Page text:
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The question I pose to myself (and now to the entire world, and perhaps beyond), is in my comment below:

[TestMethod()]
public void SetMessageTypeSubcodeTest()
{
    int AMessageTypeSubcode;
    // Should I put this class instantiation in MyTestInitialize?
    MessageClass target = new MessageClass(); 
. . .

Should I do this:

[TestInitialize()]
public void MyTestInitialize()
{
MessageClass target = new MessageClass(); 
}

...or this:

[ClassInitialize()]
public void MyTestInitialize()
{
MessageClass target = new MessageClass(); 
}

...or neither?

And since C#/.NET is garbage collected, there's no need to free MessageClass in the TestCleanup() or ClassCleanup() method, is there?

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3 Answers 3

up vote 2 down vote accepted

You want brand new instance of class you're testing for every single test in your set. This will prevent any possible side effects (which may happen), and as a result tests (which should be units, separated) influencing one another.

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So does this mean I should not put > 1 test in any single TestMethod()? If so, how can I run multiple tests against one method - by copying and pasting the TestMethod and giving them unique names, such as SetMessageTypeSubcodeTest2() and SetMessageTypeSubcodeTest3()? –  B. Clay Shannon Feb 3 '12 at 20:44
    
@ClayShannon: exactly. Unit test, by definition, is supposed to test single unit of software. Of course, this is not always possible, but it should be guideline to follow. If you have multiple possible scenarios (return values, throwing exceptions, different states) in single method, each of this scenario deserves one unit test on its own. Modern unit testing frameworks allow data driven testing, so verifying bulk of inputs/outputs for one method is not a big deal. –  jimmy_keen Feb 3 '12 at 20:47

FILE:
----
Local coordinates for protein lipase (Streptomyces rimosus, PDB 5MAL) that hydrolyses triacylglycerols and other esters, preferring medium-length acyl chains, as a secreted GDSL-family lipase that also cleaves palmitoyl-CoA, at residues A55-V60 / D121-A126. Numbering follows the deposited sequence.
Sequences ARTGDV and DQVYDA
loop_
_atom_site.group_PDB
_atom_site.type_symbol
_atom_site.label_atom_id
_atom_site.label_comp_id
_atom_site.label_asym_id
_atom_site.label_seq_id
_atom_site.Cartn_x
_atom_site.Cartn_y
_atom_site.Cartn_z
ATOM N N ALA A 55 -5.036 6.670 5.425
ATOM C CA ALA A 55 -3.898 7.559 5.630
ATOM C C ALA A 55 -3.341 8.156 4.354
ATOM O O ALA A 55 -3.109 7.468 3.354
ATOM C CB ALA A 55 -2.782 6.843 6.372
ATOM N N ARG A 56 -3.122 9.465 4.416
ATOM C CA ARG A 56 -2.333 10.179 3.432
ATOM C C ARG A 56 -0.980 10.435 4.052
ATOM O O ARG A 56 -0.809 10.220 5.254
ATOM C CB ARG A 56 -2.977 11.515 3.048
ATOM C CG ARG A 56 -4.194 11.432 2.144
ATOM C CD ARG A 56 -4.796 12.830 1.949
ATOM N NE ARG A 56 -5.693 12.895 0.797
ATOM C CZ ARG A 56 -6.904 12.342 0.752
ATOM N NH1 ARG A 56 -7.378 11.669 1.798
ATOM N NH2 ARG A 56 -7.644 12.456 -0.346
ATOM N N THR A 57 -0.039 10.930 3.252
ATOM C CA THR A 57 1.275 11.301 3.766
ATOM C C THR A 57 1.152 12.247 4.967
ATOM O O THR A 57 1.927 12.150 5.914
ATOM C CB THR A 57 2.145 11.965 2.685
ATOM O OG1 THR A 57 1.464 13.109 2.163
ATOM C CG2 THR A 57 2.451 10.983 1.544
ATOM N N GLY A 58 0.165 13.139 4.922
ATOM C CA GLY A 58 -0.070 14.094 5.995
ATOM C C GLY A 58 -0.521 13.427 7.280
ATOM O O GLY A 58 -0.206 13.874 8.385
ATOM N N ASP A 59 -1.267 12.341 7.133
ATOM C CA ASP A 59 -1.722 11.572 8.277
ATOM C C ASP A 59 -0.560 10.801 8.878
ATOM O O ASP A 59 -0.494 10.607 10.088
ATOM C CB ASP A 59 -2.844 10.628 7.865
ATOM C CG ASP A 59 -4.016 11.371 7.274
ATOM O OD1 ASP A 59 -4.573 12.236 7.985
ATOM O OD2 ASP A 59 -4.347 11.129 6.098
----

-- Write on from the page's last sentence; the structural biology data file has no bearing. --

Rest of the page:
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Unless construction of the class is expensive, do it every test. Guarantee you have a clean slate. You're right, you don't need to do any cleanup at test end either, unless the specific thing you're testing needs it (database connections closing, closing handshakes for web protocols, etc)

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1  
As a simple guideline...if whatever you set up has a Dispose or Close method, you should probably clean it up. –  cHao Feb 3 '12 at 20:35
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There is no real "right" answer to this question. Personally, given your code, I would not put that class instantiation into any kind of a setup method. I would keep that inside of each test, to make the test more readable and complete.

I believe that the right time to use a ClassInitialize or TestInitialize method is when you want to create a single consistent environment for all of the tests in that class to use. This is also why I don't like the "single test class per system class" approach. Each test class is a fixture that provides a consistent environment for its tests.

Over-aggressive refactoring of test code to move every "new Foo()" into the TestFixture will lead to wonderfully factored, but difficult to read unit tests. And for tests, I value readability over that level of factoring.

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